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Ravens believed to be the first team in NFL history to have an all-African American quarterback room

More than just a nice training camp story, it’s a sign of meaningful progress and proof that times are changing.

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NFL: Baltimore Ravens Training Camp Brent Skeen-USA TODAY Sports

The Baltimore Ravens are no strangers to being at the forefront of making history when it comes to putting African Americans in positions of great power, influence, and prestige.

While they are only one of 13 teams that have yet to employ a black head coach, they’ve only been around since 1996 and have had just three head coaches in franchise history. However, they were the first organization to ever name an African American as their General Manager when they promoted Ozzie Newsome from vice president of player personnel to their official head front office executive in 2002.

For the past two seasons, the Ravens have carried two black quarterbacks on their active roster to start the regular season. That trend will continue this year as both Lamar Jackson and Tyler Huntley are back and they even added a third in 16-year veteran Josh Johnson.

What makes this year’s quarterback room historic is that it is believed to be the first in NFL history to entirely consist of African Americans which includes Quarterbacks Coach Tee Martin and Assistant Quarterbacks Coach Kerry Dixon.

Baltimore Banner’s Kris Rhim wrote an eloquent and thoroughly reported article on the topic during training camp last month when he spoke to several members of the history-making group including Martin and Johnson as well as an early pioneer of the game in Pro Football Hall of Fame quarterback Warren Moon.

“What the Ravens have right now is definitely groundbreaking, even in 2023,” author of Rise of the Black Quarterback: What It Means for America, Jason Reid told Rhim. “The significance of it is that we are now in the era of the Black quarterback in the NFL.”

Now that their regular season opener is just days away and the roster is set, what many believed would never be possible is truly starting to become a reality.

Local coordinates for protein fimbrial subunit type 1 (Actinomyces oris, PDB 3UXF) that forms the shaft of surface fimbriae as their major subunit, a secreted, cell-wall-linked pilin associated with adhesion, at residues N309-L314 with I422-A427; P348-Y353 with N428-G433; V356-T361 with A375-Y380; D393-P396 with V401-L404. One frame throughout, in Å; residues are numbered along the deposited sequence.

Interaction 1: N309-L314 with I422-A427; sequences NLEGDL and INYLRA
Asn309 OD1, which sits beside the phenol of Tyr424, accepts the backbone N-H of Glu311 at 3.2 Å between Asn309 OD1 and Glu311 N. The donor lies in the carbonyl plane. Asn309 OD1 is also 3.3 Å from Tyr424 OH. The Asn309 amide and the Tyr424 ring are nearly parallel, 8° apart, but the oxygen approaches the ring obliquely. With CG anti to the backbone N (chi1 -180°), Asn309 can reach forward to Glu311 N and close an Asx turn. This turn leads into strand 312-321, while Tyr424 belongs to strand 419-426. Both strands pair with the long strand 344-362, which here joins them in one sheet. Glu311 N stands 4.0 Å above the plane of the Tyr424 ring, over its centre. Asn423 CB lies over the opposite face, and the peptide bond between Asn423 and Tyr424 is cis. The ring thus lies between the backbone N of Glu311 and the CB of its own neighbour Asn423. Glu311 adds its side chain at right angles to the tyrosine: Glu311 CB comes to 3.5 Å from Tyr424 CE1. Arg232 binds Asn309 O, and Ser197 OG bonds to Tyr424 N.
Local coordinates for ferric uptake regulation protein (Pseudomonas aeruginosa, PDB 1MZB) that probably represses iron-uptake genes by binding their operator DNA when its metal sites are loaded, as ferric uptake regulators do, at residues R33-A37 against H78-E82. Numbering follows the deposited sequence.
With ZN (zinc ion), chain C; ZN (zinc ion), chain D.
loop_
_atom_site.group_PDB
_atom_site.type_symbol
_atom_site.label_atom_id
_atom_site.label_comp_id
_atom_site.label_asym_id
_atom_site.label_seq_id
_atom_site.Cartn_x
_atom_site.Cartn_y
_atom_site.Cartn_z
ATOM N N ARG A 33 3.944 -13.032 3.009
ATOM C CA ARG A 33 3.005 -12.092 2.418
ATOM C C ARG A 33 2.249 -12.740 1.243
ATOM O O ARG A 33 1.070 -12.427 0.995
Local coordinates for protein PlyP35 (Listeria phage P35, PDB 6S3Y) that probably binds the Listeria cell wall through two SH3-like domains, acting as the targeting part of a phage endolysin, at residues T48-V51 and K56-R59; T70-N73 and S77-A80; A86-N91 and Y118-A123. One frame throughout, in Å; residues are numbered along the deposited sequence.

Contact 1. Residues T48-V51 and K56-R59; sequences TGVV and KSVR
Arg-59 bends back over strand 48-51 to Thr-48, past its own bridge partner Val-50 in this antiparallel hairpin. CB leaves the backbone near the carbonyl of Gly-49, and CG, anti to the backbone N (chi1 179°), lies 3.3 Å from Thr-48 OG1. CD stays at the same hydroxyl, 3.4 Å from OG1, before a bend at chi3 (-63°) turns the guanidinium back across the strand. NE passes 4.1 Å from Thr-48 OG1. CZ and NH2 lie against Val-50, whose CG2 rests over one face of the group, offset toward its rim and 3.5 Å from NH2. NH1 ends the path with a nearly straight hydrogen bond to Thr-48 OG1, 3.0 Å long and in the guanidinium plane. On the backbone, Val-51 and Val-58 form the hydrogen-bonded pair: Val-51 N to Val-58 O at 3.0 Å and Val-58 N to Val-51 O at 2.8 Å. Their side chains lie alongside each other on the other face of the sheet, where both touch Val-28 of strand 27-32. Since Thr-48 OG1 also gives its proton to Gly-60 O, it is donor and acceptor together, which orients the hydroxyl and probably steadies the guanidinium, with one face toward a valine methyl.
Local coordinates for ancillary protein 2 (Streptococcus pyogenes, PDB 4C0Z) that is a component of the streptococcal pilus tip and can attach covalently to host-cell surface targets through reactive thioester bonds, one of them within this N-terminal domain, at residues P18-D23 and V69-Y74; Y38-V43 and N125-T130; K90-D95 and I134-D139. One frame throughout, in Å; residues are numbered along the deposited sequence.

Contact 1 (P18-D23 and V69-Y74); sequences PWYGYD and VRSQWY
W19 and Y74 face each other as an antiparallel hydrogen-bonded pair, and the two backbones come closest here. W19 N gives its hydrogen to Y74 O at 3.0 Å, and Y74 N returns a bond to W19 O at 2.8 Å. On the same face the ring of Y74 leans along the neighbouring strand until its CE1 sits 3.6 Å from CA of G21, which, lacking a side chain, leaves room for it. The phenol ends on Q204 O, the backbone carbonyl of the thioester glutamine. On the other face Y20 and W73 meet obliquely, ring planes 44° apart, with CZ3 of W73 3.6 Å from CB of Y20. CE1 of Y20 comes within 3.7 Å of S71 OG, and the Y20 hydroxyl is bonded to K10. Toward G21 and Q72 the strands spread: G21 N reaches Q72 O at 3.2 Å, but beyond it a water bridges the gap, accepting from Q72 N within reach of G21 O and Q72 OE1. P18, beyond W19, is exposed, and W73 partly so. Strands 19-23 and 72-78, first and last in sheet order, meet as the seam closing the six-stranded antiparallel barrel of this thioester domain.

Throughout the history of the league and even through the first two decades of this century, African Americans were discouraged and blatantly prevented from pursuing professional careers playing or coaching the quarterback position.

The reasoning and rhetoric behind their exclusion from being involved with the most important position in all of sports was deeply rooted in the racist stereotypes associated with African Americans at the time the league was created and the decades that followed.

For over 100 years, African-American players at every level of the sport were encouraged or told to switch positions because it was widely and falsely believed that they didn’t possess the intellectual capacity or mental fortitude for the rigors that came with being a quarterback.

Over that same period of time and to this day, melanated were and are still being passed over and overlooked when it comes to opportunities to coach the position. In today’s NFL where offense reigns supreme and the quickest path to becoming a head coach or offensive play caller is to be directly involved with coaching and developing quarterbacks, not being given that chance prevents aspiring coaches from moving up the ranks and achieving their career goals.

Hopefully, the Ravens being trailblazers in this way will inspire other franchises to be more open and receptive to what have long been the norms when deciding who can groom the next generation of black quarterbacks. They’re not going anywhere and their numbers will only continue to grow now as the game evolves and requires the best athletes to play its most important position and they see players that look like them playing it at the highest level.